Design concepts for a new generation of multipurpose community health centers to serve people throughout Kenya, created by students in an interdisciplinary Texas A&M design studio, were unveiled Feb. 17, 2016 in the Langford Architecture Center.
"Millions of Kenyans struggle every day trying to find quality health care, and many die due to lack of care, or care of very low quality," said Macharia Waruingi, chief executive officer of Ustawi Biomedical Research Innovation and Industrial Centers of Africa, who is advising the students.
UBRICA, which invests in African healthcare facilities and medicines, medical devices, and medical/health supplies to serve the continent, is aiming to build and manage the centers to provide affordable, quality medical care throughout Kenya.
Approximately 30 architecture students and 22 landscape architecture students worked individually, producing a design for a multipurpose facility to serve an assigned Kenyan county. The facility includes space for healthcare, a pharmacy and medical lab, retail establishments, a farmer's market, and community education and civic engagement.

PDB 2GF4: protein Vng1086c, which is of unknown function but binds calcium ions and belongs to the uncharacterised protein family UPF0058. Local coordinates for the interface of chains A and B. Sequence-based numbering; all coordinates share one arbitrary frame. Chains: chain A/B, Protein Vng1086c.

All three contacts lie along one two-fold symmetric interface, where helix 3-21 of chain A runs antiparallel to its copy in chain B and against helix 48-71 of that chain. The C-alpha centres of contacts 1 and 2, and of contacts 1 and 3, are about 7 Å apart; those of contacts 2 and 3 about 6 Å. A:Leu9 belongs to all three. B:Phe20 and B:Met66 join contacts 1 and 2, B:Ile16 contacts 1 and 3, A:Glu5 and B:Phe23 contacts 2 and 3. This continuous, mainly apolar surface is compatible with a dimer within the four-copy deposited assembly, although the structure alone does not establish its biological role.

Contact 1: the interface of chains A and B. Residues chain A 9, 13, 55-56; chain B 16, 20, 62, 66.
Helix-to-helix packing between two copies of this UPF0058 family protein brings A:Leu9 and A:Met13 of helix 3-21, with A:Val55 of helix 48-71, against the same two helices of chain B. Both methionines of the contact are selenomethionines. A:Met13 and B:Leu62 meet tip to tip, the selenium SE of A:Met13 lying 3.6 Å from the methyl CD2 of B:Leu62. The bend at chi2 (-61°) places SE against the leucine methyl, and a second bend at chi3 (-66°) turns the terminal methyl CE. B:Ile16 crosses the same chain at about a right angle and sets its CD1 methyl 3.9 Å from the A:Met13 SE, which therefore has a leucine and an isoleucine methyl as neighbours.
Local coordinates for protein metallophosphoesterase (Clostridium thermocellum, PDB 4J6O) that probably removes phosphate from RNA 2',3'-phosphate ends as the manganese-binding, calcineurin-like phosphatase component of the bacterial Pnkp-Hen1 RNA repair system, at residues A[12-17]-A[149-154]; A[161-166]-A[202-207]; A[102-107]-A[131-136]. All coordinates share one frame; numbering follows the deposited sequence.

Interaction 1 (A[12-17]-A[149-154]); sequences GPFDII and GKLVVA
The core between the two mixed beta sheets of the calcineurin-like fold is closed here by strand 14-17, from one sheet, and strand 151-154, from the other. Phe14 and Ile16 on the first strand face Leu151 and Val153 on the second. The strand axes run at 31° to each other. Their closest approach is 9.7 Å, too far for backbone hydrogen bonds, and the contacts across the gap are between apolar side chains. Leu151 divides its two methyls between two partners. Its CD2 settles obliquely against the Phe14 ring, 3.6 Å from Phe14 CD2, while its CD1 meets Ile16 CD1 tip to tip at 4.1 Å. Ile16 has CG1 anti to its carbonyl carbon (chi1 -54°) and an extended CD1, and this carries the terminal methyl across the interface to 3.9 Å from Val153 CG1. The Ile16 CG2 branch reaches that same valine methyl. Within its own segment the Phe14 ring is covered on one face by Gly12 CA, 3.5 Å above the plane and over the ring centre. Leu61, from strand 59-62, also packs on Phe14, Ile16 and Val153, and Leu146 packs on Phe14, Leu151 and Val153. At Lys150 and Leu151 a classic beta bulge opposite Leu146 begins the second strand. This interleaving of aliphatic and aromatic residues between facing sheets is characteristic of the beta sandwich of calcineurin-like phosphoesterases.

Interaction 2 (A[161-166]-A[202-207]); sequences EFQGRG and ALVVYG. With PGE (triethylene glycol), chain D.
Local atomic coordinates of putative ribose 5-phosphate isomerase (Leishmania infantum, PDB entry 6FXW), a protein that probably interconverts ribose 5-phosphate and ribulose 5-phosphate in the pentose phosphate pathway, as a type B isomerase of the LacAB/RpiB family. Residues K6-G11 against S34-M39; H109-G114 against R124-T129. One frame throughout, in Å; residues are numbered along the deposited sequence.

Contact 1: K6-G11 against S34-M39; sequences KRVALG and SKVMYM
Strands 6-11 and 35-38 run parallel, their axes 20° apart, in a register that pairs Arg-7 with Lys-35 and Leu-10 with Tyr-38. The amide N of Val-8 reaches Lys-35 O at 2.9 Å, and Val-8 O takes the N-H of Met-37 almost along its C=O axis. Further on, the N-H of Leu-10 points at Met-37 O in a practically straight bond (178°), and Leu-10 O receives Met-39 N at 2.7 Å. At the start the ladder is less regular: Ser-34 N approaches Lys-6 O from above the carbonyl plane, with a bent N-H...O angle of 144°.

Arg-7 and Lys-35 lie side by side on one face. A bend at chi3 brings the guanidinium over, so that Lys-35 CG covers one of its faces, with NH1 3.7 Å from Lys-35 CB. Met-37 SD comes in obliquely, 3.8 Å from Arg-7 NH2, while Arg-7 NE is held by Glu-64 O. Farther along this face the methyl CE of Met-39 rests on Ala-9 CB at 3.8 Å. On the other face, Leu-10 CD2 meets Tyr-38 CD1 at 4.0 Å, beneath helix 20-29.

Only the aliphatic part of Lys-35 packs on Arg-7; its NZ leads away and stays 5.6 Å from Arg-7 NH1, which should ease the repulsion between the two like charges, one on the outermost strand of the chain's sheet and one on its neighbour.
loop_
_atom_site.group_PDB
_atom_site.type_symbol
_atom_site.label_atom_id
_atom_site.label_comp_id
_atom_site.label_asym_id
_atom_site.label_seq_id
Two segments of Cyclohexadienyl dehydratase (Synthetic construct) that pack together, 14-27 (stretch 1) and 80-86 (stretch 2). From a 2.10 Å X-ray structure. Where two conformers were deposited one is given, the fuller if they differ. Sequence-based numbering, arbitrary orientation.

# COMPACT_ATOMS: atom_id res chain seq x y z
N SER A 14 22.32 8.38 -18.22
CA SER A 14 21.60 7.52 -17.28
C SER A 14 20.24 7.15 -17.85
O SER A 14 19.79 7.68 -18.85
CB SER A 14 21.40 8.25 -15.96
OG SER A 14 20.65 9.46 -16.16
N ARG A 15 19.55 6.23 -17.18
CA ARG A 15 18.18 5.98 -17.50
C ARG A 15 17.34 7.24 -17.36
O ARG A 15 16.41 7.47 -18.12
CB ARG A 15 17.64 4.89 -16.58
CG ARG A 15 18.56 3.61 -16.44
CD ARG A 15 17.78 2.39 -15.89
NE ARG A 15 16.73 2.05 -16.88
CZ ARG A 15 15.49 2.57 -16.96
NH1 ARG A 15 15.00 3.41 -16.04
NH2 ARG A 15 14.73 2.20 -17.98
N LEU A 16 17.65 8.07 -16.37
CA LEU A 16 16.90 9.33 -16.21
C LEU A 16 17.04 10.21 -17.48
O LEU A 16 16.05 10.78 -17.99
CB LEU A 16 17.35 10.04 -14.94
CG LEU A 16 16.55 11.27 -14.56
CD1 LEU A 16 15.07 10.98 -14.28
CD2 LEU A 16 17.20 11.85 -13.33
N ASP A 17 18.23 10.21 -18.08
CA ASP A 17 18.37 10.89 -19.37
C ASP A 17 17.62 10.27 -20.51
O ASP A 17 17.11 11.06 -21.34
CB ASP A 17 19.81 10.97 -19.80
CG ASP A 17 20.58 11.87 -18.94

After a series of presentations by Waruingi about the east African nation's medical needs and culture, students created designs customized to facilitate respective counties' geography, regional conventions, disease distribution and local economic activities.
Following the Feb. 17 review, the students will begin working in teams to design UBRICA ONE Biomedical Industrial City, a 4,330-acre masterplanned research and health care city on a site near Kenya’s capital, Nairobi.
The designs will include a 120-bed “general hospital of the future,” housing for active, healthy living and a biomedical research laboratory.
Students are creating designs for the health centers and the biomedical city in an “Architecture-For-Health” studio led by George J. Mann, holder of the Ronald L. Skaggs Professorship in Health Facilities Design, Chanam Lee, a professor in the Department of Landscape Architecture and Urban Planning, and Zhipeng Lu, architecture lecturer.
The students are also collaborating with Bita Kash, director of the Texas A&M Health Science Center School of Public Health's Center for Health Organization Transformation.
The studio is the latest in a series of design students' collaborations with Waruingi.
In 2014, students led by Lee, Mann, Lu and created a master plan for Thompson & Grace Medical City, a multipurpose healthcare development in Nigeria, and a design for a 1200-bed medical facility within the medical city.